This article was first published in the Mail on Sunday. The full report and data tables are below.
On the face of it, the government is in real trouble. The Supreme Court ruling against the Prime Minister follows a succession of parliamentary defeats, defections, expulsions and daily headlines about turmoil and chaos. But it is a good rule of thumb in politics that the noisier it gets, the more it pays to take a step back, a deep breath, and a good look at the bigger picture.
My latest research, published today, looks at the fundamentals: how voters have reacted to the drama not just of the last few weeks but the years since the referendum, and how this week’s events fit into the longer story. For many people, and not just among those who backed Leave in the increasingly distant 2016 referendum, that story is one of frustration and failure – or, worse, deliberate actions to delay Brexit for as long as possible or stop it altogether. That is the context in which many see the Supreme Court’s decision. Many of the Brexit supporters we spoke to were not so much angered as bemused by the ruling: “they seem to have made up a law and found Boris guilty of breaking it,” as one put it. More telling, for them, is who brought the case in the first place: “The people bringing these lawsuits have got money,” one of our focus group participants observed. “It’s like they’ve got an extra vote somehow. They have their own interests and they’re not interested in us at all. Your vote, my vote is meaningless because it can be undermined by people of influence.”
Nor are they optimistic. While nearly eight in ten Conservative Leave voters agree with Boris that Brexit should happen at the end of October with or without a deal, only one in three think this is the most likely outcome. Nearly a quarter of them think we will end up remaining in the EU. This being the case, it is not surprising among those currently leaning towards backing Nigel Farage, the most important attribute a party can have is not competence or even having the right priorities for the country, but that it does what it says it will do. This shows the possible reward – but the potential peril – of the PM nailing his colours so firmly to the Brexit mast.
So far, on that score, Boris gets credit for battling on through the furore to uphold the referendum verdict. This comes not just from Tories, and some even told us they were surprised he had turned out to be so principled and determined. Six in ten Leave voters and most of those intending to vote Conservative say they would like to see him refuse to ask for an extension to Article 50 if no agreement is reached by 19 October, despite the new legal mandate to do so. He trounces Jeremy Corbyn when we ask who would make the best PM – in fact Labour Leave voters prefer him to the prospect of their own leader entering Number Ten. And while many Tory remainers are nervous about the idea of a no-deal Brexit, they would choose this over a Corbyn-led Labour government by a huge margin, as would voters as a whole, by 48% to 35%.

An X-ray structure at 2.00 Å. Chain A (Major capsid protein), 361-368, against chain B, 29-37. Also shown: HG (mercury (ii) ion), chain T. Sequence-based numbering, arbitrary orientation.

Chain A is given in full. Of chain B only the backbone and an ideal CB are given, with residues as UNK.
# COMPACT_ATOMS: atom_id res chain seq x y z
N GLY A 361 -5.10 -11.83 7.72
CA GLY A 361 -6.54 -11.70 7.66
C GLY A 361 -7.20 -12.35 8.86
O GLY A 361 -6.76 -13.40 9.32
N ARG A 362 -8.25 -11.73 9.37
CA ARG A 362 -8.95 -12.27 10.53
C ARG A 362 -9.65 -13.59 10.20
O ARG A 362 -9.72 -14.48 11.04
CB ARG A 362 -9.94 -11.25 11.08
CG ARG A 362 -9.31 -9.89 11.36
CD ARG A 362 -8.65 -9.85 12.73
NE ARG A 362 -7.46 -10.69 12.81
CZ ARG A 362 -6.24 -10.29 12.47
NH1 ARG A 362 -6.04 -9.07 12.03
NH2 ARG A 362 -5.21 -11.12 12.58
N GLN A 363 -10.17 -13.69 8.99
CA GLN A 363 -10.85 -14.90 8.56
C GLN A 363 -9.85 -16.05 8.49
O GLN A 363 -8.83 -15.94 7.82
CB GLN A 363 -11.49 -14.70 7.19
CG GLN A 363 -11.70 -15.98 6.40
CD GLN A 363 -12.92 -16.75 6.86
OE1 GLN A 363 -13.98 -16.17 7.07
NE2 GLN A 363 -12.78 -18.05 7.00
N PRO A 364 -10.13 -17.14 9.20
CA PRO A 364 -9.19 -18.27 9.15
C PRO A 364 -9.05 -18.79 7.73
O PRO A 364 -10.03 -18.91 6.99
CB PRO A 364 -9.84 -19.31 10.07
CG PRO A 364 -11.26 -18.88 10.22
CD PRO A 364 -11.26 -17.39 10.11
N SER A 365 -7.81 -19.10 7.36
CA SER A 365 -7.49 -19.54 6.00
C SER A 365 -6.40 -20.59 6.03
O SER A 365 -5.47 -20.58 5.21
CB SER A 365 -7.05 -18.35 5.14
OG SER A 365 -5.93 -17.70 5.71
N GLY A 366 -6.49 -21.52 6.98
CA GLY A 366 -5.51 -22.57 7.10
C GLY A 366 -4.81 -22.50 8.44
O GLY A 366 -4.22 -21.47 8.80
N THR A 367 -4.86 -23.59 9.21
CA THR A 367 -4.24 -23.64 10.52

Thrilling though they may have been for constitutional scholars, then, the last few days have changed little in the Brexit debate. People on all sides feel just as strongly as they did before Lady Hale’s brooch became a national talking point. But the election, when it comes, will be about more than whether and how we leave the EU. “Dealing with Brexit in the right way” certainly tops the list when we ask what people think are the most important issues facing the country. But when we ask what matters most to them and their families, it falls to third, behind the cost of living and the NHS. It is worth remembering that 2017 started out as the Brexit election, but ended up being about everything else: social care, nationalisation, the NHS – even fox hunting – and the characteristics of the two leaders.
There is also the perennial problem of the Conservative Party’s brand. At the last time round many Labour voters simply could not bring themselves to vote for what they saw as the party of cuts however strongly they agreed with Theresa May that Brexit should mean Brexit. As my research finds, Tory-sceptic voters are taking Boris’s pledges of extra spending on health and the police with not just a pinch but a wheelbarrow of salt.
All of these ingredients will go into the next election, which in turn will not be a single national battle but a series of local skirmishes with each party having to fight on more than one front. Boris must keep Tory remainers on board while bringing back those tempted by the Brexit Party; Jo Swinson will see whether her remain-in-all-circumstances position plays as well for the Lib Dems in the South West of England as it does in the South West of London; and Jeremy Corbyn’s policy of deliberate ambiguity will be tested to the limit in places as culturally different as Brighton and Stoke.
Finally, there is the question of the voters’ stamina. Many leavers see the endless delays as a campaign to wear them down, and some admit it is working. “I find myself going from anger to apathy really quickly,” as one told us. Though people hold strongly to their position and have their personal champions – whether Boris, Jo, Jeremy or Nigel – their view of the political class as a whole wavers between fury and contempt: many are torn not just between parties, but over whether to bother voting at all. It is a wearying saga, and we haven’t reached the end of it yet.